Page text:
Wednesday, July 16, 2008

The vacation trip

Was awesome. I had little idea of how dry California actually is, even at the coast. The sequoias were so immense & gorgeous! They don't die of old age but fall over eventually. Kings Canyon is several thousand feet deeper than the Grand Canyon...beautiful rocks & roaring river & Grizzly falls; we enjoyed the attention of the Stellar jays. Point Lobos was fantastic: harbor seals basking on rocks breaking crashing waves, flocks of brown pelicans cruising by, black Cormorants & Oystercatchers on the rocks.... Then the trip from Monterey down to Gorda was hair-raising: the Pacific Coast Highway 1 was closed because of the fires, so we went on a hairpin road following the arroyo between the mountain ranges, at about 15-30 mph the whole way. We saw only a few firefighters' vehicles; there were no sideroads & only 1 turnoff--with a trooper guarding it--right where I was watching not only smoke but also flames from the fires. Of course this was the road Amy wanted to turn on! Eventually we found the Hunter-Liggett army base, went through it to the National Forest road, & began an even more twisty-turny, up & down, 5-10 mph drive. We did see Acorn Woodpeckers, a new species for us. We were exhausted by the time we arrived at the Treetops Resort, the Yurt place, which was great. Round tents with a clear roof to see stars, wood floor, running water; the lodge had great food & clean bathrooms; we heard elephant seals from dusk to dawn, saw a golden eagle, Western Scrub Jay, Spotted Towhee, quail, & turkeys. We visited the Hearst Castle, which has amazing artwork: sculpture from ancient Egypt, banners from the Palio in Sienna, Italy, wood ceilings from medieval Spain, famous tapestries from France, etc. Enjoyed our visit to San Luis Obispo, with the airy public library (our one chance to catch up on email) & the Natural Cafe. Then there was Malibu, with more hair-raising canyon roads & driveways, Beverly Hills, West Hollywood, and the Getty Museum, where Amy got us a private tour of the largest art history library in the world. There they not only measure the books' size, but also weigh them: shelving goes up to 15' & staff have to know ahead of time if they'll be able to handle the weight when an item is requested; they also use cherry pickers besides the stair-step ladders. They had a whole large room full of files about provenance, and scroll-holders for architectural drawings which are too large for flat files.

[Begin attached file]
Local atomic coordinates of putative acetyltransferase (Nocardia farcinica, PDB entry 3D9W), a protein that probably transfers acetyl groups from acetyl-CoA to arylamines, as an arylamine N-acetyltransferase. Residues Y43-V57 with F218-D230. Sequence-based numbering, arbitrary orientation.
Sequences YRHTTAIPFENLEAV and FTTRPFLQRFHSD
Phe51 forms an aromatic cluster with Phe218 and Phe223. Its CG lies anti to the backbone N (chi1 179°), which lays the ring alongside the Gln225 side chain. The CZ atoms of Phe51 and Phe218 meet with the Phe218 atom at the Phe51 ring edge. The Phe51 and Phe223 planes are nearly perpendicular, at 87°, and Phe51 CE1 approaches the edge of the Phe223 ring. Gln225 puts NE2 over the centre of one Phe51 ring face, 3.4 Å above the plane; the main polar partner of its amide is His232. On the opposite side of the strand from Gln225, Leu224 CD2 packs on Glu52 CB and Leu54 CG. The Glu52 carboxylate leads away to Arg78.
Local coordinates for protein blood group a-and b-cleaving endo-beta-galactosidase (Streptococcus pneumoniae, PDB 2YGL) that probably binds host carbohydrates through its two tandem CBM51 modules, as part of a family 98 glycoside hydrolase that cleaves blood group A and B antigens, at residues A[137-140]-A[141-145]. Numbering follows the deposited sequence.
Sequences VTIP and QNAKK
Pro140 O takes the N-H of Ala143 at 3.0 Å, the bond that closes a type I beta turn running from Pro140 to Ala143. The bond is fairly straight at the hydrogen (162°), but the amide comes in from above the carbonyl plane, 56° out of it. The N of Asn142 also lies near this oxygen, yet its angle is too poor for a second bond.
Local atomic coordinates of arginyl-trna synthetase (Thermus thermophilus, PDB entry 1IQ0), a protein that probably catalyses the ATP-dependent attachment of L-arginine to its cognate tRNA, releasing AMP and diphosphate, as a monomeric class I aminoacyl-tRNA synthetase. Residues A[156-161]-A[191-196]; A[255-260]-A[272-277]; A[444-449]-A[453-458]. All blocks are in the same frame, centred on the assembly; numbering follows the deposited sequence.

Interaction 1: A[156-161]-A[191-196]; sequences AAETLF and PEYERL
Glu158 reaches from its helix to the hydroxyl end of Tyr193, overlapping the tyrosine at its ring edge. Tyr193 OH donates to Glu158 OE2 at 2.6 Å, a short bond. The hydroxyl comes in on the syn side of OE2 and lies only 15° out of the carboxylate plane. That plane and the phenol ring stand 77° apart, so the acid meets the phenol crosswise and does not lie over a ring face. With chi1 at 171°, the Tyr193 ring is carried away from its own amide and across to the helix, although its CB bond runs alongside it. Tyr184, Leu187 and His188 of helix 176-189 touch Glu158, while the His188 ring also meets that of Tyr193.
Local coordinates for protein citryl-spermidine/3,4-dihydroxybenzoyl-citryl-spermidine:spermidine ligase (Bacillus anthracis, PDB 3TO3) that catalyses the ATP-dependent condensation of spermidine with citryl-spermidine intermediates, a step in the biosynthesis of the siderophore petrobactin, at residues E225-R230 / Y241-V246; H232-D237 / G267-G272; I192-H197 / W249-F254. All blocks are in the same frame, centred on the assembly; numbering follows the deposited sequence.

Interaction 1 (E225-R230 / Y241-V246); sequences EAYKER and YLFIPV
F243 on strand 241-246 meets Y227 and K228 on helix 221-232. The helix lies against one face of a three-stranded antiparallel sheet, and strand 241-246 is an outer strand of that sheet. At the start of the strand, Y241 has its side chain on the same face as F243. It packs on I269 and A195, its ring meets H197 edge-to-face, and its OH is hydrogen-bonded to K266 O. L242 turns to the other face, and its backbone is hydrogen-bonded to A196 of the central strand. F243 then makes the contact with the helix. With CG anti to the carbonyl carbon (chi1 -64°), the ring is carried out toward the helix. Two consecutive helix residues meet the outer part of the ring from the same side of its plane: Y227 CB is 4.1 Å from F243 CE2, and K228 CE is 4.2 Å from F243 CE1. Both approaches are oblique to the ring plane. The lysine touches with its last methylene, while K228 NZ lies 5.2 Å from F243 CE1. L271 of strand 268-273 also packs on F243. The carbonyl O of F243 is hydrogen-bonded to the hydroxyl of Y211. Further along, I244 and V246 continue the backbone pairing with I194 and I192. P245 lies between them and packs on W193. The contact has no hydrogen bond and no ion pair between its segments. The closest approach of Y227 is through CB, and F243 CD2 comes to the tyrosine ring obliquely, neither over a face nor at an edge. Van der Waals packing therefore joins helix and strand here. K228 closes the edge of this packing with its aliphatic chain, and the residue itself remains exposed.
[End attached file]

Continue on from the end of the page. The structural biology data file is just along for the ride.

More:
My photos are at the Picasa link on the upper left; Amy's are here.

No comments: